EU shark finning ban comes into effect
From Saturday, all sharks landed in EU ports and by EU vessels worldwide must have their fins still attached to their bodies.
Press Release Date: July 5, 2013
Marta Madina | email: firstname.lastname@example.org | tel.: Marta Madina
As of tomorrow, all sharks caught in European waters or by European vessels will have to be landed with their fins still naturally attached. Celebrating the arrival of the long-awaited, strict EU ban on shark finning, Oceana welcomes the new EU regulation’s entry into effect, on Saturday. It ends nearly a decade of battle to close several enforcement loopholes that had weakened the previous EU policy. In particular, an exemption used only by Spain and Portugal had allowed some vessels to remove shark fins at sea, which made it extremely difficult even to detect when finning had occurred.
“At long last, the EU has a real and enforceable ban on shark finning, with global implications,” commented Xavier Pastor, executive director of Oceana in Europe. “The EU catches more sharks than any country in the world, and plays a key role in regional fisheries management organisations where finning remains an acknowledged problem. After ten years with a flawed ban in place, it can now make a serious effort to tackle the issue internationally.”
Since the beginning of its work in Europe, Oceana has campaigned for a strict ban on shark finning as one important aspect of improved shark fisheries management in the EU. Other priority measures include protection of threatened species and science-based, precautionary management of commercially fished species such as blue sharks and shortfin makos, including catch limits, spatial and temporal fishing closures, and long-term management plans. Currently, few species are subject to such measures, despite the fact that nearly one-third of assessed shark species are considered threatened.
“Now that the finning ban has finally been amended, it’s time for the EU to focus on other, equally important measures to reduce fisheries threats to sharks,” added Dr. Allison Perry, marine wildlife scientist with Oceana. “The EU’s Plan of Action for the Conservation and Management of Sharks, adopted in 2009, laid out a broad suite of actions that were – and remain – necessary for these vulnerable fish.”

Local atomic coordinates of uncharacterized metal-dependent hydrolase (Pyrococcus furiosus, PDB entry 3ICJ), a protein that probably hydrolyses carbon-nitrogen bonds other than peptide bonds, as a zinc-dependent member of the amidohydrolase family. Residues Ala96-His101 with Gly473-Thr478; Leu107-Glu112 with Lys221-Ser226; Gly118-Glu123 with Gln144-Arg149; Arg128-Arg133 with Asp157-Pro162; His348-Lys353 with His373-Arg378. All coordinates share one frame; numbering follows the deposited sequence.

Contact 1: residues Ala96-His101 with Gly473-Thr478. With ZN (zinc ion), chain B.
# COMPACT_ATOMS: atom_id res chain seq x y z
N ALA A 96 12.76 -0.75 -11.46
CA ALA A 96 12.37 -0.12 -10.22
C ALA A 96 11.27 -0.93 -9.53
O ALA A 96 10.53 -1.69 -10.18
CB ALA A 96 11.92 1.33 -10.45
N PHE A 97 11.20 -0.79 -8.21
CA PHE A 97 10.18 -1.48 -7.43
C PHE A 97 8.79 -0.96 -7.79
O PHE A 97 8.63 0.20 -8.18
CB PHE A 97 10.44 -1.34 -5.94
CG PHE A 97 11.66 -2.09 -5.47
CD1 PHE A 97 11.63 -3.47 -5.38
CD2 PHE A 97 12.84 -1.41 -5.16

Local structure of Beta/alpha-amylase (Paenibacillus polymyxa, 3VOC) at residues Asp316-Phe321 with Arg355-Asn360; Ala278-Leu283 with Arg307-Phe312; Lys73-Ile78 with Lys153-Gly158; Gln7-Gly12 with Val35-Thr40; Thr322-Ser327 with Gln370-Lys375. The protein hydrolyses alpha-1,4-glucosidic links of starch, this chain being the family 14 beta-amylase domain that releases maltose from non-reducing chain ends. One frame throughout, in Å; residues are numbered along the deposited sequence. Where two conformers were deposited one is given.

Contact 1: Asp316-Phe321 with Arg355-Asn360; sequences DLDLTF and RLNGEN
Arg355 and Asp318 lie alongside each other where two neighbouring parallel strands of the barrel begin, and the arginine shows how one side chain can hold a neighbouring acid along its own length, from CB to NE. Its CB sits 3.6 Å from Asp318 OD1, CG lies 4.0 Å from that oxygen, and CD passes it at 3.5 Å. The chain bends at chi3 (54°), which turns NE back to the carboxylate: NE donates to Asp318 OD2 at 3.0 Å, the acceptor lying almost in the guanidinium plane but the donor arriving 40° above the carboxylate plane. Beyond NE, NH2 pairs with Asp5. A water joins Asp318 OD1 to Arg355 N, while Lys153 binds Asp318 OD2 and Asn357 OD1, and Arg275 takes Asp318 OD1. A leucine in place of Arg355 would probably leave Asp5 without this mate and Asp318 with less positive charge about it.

- Shark finning, the practice of cutting off a shark’s fins and discarding the body at sea, is driven by the difference in price of high-value shark fins and lower-value shark meat.
- Finning has technically been prohibited in the EU since 2003, but an exemption allowed Member States to issue special permits for fishing vessels to remove shark fins on board, provided that they retained and landed the carcass and that landed fins did not exceed 5% of the weight of sharks caught.
- At least 17 countries worldwide that have also implemented ‘fins-attached’ policies.
- Most European Member States already followed a fins-attached approach, as they had never granted, or had stopped granting exemptions to their vessels.
- The EU catches sharks in the Atlantic, Indian, Mediterranean, and Pacific Oceans. It is the largest shark fishing power in the world (with 17% of reported shark catches in 2009) and is the largest exporter of shark fins to Hong Kong and mainland China.
- Globally, 28% of assessed shark species are considered threatened with extinction.